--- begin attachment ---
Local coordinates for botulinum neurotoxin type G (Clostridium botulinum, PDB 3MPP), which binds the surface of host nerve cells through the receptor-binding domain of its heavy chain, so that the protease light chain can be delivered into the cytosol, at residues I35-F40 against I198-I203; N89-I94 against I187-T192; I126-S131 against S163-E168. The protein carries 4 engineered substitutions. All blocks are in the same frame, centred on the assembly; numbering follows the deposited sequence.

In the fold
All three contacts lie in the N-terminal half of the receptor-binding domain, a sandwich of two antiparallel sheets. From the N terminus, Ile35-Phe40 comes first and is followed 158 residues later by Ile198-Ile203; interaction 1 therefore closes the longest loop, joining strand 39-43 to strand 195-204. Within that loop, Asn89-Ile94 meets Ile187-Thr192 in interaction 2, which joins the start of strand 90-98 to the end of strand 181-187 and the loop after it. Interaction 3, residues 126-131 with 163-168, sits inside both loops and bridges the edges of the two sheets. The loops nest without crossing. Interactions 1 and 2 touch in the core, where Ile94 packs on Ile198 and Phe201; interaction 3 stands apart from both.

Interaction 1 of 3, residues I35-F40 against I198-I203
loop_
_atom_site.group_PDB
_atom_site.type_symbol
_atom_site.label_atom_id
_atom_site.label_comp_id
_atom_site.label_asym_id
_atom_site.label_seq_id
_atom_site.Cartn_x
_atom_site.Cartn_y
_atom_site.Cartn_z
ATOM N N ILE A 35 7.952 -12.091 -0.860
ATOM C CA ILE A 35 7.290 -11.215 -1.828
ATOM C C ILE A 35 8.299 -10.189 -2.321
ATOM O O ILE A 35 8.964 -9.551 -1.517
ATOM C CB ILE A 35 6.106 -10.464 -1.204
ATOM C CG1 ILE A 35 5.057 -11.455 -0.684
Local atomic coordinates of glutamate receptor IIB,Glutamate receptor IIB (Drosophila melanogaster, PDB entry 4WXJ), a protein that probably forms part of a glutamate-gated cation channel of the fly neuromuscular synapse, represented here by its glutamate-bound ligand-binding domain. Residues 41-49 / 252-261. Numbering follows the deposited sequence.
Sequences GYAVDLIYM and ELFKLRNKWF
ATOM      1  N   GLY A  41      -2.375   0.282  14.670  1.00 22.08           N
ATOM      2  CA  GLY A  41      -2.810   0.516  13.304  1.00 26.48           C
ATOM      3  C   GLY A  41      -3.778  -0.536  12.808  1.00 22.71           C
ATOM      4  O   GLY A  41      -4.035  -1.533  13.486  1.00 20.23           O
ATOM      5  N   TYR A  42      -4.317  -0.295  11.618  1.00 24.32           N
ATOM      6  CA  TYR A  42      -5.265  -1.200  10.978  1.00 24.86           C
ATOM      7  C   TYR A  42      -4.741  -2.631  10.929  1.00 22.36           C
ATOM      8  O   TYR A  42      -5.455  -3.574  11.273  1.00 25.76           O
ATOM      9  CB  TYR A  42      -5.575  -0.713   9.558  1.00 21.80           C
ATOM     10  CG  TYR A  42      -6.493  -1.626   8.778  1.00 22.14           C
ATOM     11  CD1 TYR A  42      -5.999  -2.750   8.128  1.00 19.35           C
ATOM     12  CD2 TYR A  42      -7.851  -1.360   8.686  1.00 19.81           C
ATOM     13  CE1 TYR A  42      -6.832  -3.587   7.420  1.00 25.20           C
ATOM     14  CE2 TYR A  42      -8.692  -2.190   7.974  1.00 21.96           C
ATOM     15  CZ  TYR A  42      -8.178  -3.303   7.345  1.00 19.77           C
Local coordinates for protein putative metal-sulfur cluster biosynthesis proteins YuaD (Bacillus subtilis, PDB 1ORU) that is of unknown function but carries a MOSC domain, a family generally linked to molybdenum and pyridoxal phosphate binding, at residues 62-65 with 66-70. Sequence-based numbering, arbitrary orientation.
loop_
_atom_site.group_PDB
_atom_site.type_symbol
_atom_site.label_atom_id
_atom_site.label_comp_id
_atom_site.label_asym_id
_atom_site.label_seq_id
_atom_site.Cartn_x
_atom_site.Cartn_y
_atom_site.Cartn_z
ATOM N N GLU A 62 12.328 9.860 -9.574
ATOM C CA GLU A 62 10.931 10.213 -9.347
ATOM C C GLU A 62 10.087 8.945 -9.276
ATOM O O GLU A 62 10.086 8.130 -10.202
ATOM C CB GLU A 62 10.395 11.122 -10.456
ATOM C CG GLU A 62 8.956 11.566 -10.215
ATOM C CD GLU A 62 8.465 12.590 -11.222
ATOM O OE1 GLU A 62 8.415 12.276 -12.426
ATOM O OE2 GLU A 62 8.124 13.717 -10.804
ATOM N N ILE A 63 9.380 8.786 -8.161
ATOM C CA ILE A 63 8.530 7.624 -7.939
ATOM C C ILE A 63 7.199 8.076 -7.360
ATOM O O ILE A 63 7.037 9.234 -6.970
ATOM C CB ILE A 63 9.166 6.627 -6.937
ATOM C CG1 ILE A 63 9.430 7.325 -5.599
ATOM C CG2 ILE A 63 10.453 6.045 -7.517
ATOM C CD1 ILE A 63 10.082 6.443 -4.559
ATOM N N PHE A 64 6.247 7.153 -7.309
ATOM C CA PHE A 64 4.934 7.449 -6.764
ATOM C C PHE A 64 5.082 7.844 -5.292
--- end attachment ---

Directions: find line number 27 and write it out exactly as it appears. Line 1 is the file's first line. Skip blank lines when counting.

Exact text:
ATOM      5  N   TYR A  42      -4.317  -0.295  11.618  1.00 24.32           N